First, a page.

Answering this query, Dr. Bast noted in an email to this Correspondent: “We don't have any proof for this "clouds over ocean" hypothesis, but probability is high because this is how spores of Trentepohlia get transported. How exactly these lower stratospheric clouds got into Kerala remains unknown but aerial route from Austria to Kerala won't pass through other states like Gujarat, MP etc. It might be related to monsoon as well, as Kerala is the first state which the SW monsoon strikes together with Sri Lanka.”
  


:whistle:  they are still trying after all these years to prove it was a natural phenomena...  ( like the biblical red seas? )   did they check the DNA of the rain and the spores??? or did the rain seed the algae ? https://en.wikipedia..._rain_in_Kerala

Quote

Their work indicated that the particles were of biological origin (consistent with the CESS report), however, they invoked the panspermia hypothesis to explain the presence of cells in a supposed fall of meteoric material.[40][41][42] Additionally, using ethidium bromide they were unable to detect DNA or RNA in the particles. Two months later they posted another paper on the same web site entitled "New biology of red rain extremophiles prove cometary panspermia"[43] in which they reported that


"The microorganism isolated from the red rain of Kerala shows very extraordinary characteristics, like the ability to grow optimally at 300 °C (572 °F) and the capacity to metabolise a wide range of organic and inorganic materials."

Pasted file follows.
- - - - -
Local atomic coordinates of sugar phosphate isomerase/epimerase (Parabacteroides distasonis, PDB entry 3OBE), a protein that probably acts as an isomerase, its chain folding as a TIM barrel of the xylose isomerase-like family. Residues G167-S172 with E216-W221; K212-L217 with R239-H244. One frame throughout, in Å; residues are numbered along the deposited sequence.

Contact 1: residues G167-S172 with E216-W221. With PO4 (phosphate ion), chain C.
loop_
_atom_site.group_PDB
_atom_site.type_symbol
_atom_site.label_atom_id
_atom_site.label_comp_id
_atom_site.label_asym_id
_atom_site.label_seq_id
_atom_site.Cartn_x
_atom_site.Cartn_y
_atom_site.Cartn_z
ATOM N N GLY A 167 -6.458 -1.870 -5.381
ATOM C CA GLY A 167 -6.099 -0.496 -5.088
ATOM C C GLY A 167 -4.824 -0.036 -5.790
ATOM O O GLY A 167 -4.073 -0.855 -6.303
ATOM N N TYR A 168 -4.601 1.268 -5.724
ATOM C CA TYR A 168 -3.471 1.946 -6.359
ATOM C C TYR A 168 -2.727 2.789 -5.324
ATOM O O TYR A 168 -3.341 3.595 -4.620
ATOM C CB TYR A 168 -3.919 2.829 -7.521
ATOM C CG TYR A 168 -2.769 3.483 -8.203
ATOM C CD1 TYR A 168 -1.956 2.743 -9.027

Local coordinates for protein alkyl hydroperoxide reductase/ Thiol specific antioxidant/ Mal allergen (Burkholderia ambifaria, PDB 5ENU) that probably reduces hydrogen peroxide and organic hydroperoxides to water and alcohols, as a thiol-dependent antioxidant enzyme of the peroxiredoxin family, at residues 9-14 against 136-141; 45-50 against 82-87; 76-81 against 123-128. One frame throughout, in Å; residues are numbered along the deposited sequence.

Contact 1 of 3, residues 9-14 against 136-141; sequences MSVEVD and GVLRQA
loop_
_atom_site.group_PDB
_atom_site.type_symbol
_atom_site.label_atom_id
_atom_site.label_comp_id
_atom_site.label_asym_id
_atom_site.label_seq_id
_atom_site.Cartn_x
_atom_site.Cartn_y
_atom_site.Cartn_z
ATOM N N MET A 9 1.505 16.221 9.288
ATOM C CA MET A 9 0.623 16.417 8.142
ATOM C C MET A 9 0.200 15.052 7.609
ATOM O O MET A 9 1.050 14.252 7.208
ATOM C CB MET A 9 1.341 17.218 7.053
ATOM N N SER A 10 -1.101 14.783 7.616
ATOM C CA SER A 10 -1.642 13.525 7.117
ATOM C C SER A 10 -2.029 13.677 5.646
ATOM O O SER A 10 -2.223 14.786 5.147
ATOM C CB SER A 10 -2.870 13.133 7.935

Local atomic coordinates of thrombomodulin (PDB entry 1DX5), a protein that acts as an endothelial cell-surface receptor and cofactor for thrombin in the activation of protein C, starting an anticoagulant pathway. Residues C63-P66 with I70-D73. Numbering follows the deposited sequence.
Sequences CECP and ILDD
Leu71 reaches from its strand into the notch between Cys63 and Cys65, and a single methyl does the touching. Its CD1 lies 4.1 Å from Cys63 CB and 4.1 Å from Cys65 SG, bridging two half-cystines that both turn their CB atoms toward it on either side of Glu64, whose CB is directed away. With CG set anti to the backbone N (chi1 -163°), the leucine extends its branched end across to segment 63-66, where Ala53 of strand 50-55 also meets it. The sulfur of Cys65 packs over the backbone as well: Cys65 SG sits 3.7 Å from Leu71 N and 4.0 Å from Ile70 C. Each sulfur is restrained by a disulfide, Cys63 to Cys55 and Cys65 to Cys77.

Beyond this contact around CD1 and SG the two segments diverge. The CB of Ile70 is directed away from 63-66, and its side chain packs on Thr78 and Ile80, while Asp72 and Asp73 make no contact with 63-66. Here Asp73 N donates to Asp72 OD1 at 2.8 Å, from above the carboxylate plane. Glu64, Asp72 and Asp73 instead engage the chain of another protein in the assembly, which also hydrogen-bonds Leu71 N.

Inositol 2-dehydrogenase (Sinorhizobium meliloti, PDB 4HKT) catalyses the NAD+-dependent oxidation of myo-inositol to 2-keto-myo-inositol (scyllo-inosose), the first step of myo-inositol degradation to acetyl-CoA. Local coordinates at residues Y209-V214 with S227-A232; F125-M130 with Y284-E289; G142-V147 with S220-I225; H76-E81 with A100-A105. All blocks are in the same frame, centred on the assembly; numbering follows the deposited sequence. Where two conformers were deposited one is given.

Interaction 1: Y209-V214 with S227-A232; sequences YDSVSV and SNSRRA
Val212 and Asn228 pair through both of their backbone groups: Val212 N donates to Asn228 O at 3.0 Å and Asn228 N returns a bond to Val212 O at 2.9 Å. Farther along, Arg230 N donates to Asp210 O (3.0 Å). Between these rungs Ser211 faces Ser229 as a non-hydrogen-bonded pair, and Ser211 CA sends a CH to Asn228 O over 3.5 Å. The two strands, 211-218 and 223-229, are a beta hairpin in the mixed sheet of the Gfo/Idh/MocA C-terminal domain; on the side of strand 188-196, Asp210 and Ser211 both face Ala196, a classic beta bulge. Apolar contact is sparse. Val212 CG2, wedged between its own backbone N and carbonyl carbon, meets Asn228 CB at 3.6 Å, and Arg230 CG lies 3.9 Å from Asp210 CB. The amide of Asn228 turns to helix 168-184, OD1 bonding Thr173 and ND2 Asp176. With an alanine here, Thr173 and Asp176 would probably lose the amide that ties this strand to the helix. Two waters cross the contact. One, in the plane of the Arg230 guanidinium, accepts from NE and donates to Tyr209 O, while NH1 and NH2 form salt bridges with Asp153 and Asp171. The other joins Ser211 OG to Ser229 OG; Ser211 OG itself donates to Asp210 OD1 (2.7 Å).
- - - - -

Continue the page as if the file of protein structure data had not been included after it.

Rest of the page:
These claims and data have yet to be verified and reported in any peer reviewed publication. In 2006 Louis and Kumar published a paper in Astrophysics and Space Science entitled "The red rain phenomenon of Kerala and its possible extraterrestrial origin"[3] which reiterated their arguments that the red rain was biological matter from an extraterrestrial source but made no mention of their previous claims to having induced the cells to grow. The team also observed the cells using phase contrast fluorescence microscopy, and they concluded that: "The fluorescence behaviour of the red cells is shown to be in remarkable correspondence with the extended red emission observed in the Red Rectangle Nebula and other galactic and extragalactic dust clouds, suggesting, though not proving an extraterrestrial origin."[44] One of their conclusions was that if the red rain particles are biological cells and are of cometary origin, then this phenomenon can be a case of cometary panspermia.[3]
In August 2008 Louis and Kumar again presented their case in an astrobiology conference.[45] The abstract for their paper states that